Former Bell city councilman arrested on suspicion of killing his wife

Danny Harber, seen being sworn in as a Bell City Council member, was arrested Tuesday on suspicion of killing his wife.
Danny Harber, seen here being sworn in as a City Council member in Bell, was arrested Tuesday on suspicion of killing his wife.
(Lawrence K. Ho / Los Angeles Times)

A former Bell city councilman was arrested Tuesday on suspicion of killing his wife, authorities said.

Danny Harber, 76, elected in 2011 after scandal and indictments obliterated Bell’s previous City Council, was taken to a hospital Tuesday to be medically cleared before being booked on suspicion of murder, the Los Angeles County Sheriff’s Department said in a statement.

He is being held on $200,000 bail.

Responding to a report of a gunshot victim, Bell police officers arrived about 6:30 a.m. Tuesday at a home in the 4900 block of Weik Avenue and found Harber’s 81-year-old wife, Donna, fatally shot in the upper torso, according to the Sheriff’s Department.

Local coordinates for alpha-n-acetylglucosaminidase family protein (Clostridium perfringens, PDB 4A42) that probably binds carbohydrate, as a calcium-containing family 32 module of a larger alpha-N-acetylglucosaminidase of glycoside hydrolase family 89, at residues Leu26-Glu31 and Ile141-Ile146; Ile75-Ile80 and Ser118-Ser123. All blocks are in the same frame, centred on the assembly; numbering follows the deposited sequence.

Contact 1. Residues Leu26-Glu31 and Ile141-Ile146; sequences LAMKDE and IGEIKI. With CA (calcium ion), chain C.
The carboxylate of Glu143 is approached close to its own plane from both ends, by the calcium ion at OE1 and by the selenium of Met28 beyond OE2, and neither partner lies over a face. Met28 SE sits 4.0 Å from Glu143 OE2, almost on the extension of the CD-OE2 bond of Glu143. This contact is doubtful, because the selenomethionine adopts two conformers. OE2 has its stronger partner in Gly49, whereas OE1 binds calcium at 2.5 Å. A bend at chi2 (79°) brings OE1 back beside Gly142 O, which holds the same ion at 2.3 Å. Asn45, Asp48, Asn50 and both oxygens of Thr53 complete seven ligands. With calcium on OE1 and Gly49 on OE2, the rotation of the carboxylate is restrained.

The officers detained Danny Harber when they arrived and turned him over to sheriff’s detectives for questioning.

Harber was among a new crop of Bell City Council members swept into office in 2011, after The Times revealed that leaders of the small, perennially cash-strapped city had lavished its meager funds on enormous salaries and other plum benefits for themselves.


The city manager, Robert Rizzo, had enjoyed an annual salary and benefits package that exceeded $1.5 million; other officials, such as the police chief and Rizzo’s assistant, collected similarly staggering paychecks.

Members of Bell’s City Council had essentially exercised no oversight over Rizzo and other administrators, and they had themselves banked six-figure salaries to sit on commissions that rarely met and to conduct meetings that lasted minutes. Five council members pleaded guilty to misappropriating public funds.

Harber, a retired baker, was elected in 2011 to replace the seat vacated by Teresa Jacobo, who had been arrested and recalled. Jacobo was later sentenced to two years in prison.

“I think we just need a fresh start,” Harber told The Times shortly before being sworn in. He was tapped to be the city’s vice mayor and served on the council until 2013.